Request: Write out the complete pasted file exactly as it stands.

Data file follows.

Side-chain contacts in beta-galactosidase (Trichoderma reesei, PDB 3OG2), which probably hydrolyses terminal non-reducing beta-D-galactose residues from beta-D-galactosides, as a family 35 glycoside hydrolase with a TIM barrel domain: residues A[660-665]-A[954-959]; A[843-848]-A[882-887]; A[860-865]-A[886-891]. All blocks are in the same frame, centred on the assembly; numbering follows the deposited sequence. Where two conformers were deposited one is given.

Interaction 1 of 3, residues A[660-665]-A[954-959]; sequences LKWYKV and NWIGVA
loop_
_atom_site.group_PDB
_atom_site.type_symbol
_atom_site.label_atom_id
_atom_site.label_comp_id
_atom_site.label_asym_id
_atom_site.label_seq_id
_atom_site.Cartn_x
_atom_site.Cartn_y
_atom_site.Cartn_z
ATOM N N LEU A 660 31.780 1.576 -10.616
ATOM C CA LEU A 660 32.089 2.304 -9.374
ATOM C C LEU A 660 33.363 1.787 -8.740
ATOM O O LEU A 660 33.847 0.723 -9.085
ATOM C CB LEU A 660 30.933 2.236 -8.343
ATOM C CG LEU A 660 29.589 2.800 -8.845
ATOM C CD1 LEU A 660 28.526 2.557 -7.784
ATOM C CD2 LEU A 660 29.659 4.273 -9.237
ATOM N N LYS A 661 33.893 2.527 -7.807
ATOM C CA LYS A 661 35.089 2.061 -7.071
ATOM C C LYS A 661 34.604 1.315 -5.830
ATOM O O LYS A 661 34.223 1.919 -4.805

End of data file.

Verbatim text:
Side-chain contacts in beta-galactosidase (Trichoderma reesei, PDB 3OG2), which probably hydrolyses terminal non-reducing beta-D-galactose residues from beta-D-galactosides, as a family 35 glycoside hydrolase with a TIM barrel domain: residues A[660-665]-A[954-959]; A[843-848]-A[882-887]; A[860-865]-A[886-891]. All blocks are in the same frame, centred on the assembly; numbering follows the deposited sequence. Where two conformers were deposited one is given.

Interaction 1 of 3, residues A[660-665]-A[954-959]; sequences LKWYKV and NWIGVA
loop_
_atom_site.group_PDB
_atom_site.type_symbol
_atom_site.label_atom_id
_atom_site.label_comp_id
_atom_site.label_asym_id
_atom_site.label_seq_id
_atom_site.Cartn_x
_atom_site.Cartn_y
_atom_site.Cartn_z
ATOM N N LEU A 660 31.780 1.576 -10.616
ATOM C CA LEU A 660 32.089 2.304 -9.374
ATOM C C LEU A 660 33.363 1.787 -8.740
ATOM O O LEU A 660 33.847 0.723 -9.085
ATOM C CB LEU A 660 30.933 2.236 -8.343
ATOM C CG LEU A 660 29.589 2.800 -8.845
ATOM C CD1 LEU A 660 28.526 2.557 -7.784
ATOM C CD2 LEU A 660 29.659 4.273 -9.237
ATOM N N LYS A 661 33.893 2.527 -7.807
ATOM C CA LYS A 661 35.089 2.061 -7.071
ATOM C C LYS A 661 34.604 1.315 -5.830
ATOM O O LYS A 661 34.223 1.919 -4.805